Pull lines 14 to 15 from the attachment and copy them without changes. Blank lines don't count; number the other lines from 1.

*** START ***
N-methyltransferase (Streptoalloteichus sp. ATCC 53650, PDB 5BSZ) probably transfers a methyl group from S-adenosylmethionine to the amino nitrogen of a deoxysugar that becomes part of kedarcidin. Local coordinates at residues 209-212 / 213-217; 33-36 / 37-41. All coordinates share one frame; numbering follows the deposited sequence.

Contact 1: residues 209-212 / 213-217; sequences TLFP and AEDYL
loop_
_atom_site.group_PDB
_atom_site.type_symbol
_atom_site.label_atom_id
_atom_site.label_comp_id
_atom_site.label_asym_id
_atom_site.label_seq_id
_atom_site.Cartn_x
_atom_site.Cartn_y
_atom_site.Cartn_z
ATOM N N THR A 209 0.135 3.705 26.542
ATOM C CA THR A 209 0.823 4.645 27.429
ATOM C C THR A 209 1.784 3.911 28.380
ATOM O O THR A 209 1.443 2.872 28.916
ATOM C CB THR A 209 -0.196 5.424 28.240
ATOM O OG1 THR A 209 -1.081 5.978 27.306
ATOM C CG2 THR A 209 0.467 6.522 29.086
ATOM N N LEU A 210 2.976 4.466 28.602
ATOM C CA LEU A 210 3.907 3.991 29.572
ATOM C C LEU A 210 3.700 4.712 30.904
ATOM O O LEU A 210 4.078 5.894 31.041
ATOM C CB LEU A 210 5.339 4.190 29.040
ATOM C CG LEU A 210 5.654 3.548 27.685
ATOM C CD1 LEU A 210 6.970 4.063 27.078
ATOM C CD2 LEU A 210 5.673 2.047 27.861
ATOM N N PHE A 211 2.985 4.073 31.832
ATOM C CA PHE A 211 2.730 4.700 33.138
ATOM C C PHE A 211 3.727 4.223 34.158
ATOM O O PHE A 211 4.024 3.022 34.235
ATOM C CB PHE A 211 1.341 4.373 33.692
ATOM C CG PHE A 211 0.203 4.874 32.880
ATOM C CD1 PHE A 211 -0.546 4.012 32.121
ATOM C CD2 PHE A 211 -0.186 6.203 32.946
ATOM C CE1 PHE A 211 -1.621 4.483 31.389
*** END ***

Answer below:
ATOM C CA THR A 209 0.823 4.645 27.429
ATOM C C THR A 209 1.784 3.911 28.380